As the interest in consumer protection rides high in China amid an annual TV gala which focuses on the issue, New York-listed online fresh grocery giant Dingdong Maicai on Thursday apologised after Beijing's local market regulator ordered it to "fulfil food safety responsibilities", according to a government announcement.
Beijing's Haidian Market Supervision Bureau on Wednesday summoned online fresh grocery delivery platform Dingdong Maicai in relation to food safety issues including selling dead fish while marketing it as live fish and recycling vegetables that were past their sell-by date. An undercover report on food safety issues at Dingdong was first published by local newspaper Beijing News on March 15, World Consumer Rights Day, and the day that China Central Television broadcast its annual 315 gala, which focuses on abuses of consumer rights.
Dingdong, a Shanghai-based company which made an initial public offering in New York last June, had already began an investigation of all frontline fulfilment stations and service processes across the country before the recent regulatory statement, it said in its apology, which first appeared on microblogging site Weibo.
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"Upon seeing the claim about the food quality issues in one of our Beijing facilities, Dingdong immediately ceased operations of the facilities in question. After an investigation conducted by a task force headed by our CEO, we confirmed the veracity of the claim," a spokesperson told the South China Morning Post.
"Dingdong has since conducted an investigation into all of its frontline fulfilment stations and processes to ensure all standards are strictly enforced," the spokesperson said. The apology also said that the company would reflect on the assessment mechanism of its fulfilment stations and upgrade surveillance hardware for them.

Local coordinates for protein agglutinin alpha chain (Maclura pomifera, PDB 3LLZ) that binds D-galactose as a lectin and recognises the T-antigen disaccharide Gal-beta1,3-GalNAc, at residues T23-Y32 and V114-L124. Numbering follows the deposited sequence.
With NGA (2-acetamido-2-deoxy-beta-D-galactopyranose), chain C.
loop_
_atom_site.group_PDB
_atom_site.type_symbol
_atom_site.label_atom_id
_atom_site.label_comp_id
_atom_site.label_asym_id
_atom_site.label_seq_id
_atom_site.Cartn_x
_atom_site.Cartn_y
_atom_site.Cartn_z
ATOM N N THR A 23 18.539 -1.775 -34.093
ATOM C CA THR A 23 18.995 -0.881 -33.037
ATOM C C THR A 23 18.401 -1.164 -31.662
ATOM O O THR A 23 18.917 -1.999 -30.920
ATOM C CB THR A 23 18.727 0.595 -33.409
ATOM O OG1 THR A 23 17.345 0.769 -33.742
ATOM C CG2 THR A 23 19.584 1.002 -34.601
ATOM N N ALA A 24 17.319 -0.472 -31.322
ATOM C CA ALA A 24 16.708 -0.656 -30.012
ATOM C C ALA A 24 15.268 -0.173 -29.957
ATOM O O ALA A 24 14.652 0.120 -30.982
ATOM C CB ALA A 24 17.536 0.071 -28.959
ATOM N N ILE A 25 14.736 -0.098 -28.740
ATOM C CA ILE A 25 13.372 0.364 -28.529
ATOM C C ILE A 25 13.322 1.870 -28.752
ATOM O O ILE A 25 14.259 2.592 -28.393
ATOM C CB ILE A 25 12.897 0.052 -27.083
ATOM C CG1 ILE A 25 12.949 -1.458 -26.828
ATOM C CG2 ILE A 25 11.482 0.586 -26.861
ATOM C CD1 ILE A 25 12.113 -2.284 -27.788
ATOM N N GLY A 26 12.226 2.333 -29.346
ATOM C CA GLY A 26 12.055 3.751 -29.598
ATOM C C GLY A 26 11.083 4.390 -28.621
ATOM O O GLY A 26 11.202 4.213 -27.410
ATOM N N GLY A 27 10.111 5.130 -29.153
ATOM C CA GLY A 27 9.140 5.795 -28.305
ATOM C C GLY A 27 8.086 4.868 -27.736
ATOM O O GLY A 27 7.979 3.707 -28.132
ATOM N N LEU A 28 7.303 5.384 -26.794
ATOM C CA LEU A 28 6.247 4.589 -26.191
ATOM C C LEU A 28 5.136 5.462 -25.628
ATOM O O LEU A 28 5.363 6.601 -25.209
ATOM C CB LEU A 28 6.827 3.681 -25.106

Beijing's local regulator will "guide the company to conduct comprehensive self-examination of 124 frontline fulfilment stations, proactively discover risks and eliminate hidden dangers," the announcement read. It added that the bureau has organised 30 market supervision offices to carry out full-coverage special inspections on the fulfilment stations of other fresh food e-commerce platforms, such as Meituan Maicai and Missfresh.
Meituan, which is listed on the Hong Kong stock exchange, and Nasdaq-listed Missfresh did not immediately respond to a request for comment about the inspections.
China's online grocery sector expanded during the pandemic as more people shopped at home. The market was worth about 5 trillion yuan (US$786 million) in 2020 and is expected to reach 6.8 trillion yuan in 2025, according to a 2021 report by market research firm iResearch.
Frontline fulfilment stations, also known as "dark stores" or distributed mini-warehouses, are seen as an optimisation of supply chain management to fulfil last-mile orders, and Dingdong and Missfresh are China's industry pioneers of this area. Meanwhile, Alibaba Group Holding's Freshippo is known for using a combination of consumer-facing stores and warehouses, different from the dark-store approach. Alibaba also owns the Post.
The stations are key to ensuring short delivery time to Chinese consumers in cities, which is around 30 minutes for both Dingdong and Missfresh. Dingdong has built more than 1,300 dark stores in 30 cities as of last March, according to the company. Missfresh reported that its distributed mini-warehouses covered 17 cities as of the third quarter of 2021.
Dingdong's stock price reached US$2.55 at the market close on March 15, a historic low since its June IPO, before gradually bouncing back in the days after. The stock prices of Dingdong and Missfresh slipped around 10 per cent and 3 per cent respectively on Thursday.
Dingdong was fined around 390,000 yuan this January by the Shanghai Pudong Market Supervision Bureau for "producing and operating foods and food additives with contamination and harmful materials that exceed food safety limits," according to business intelligence platform Tianyancha.
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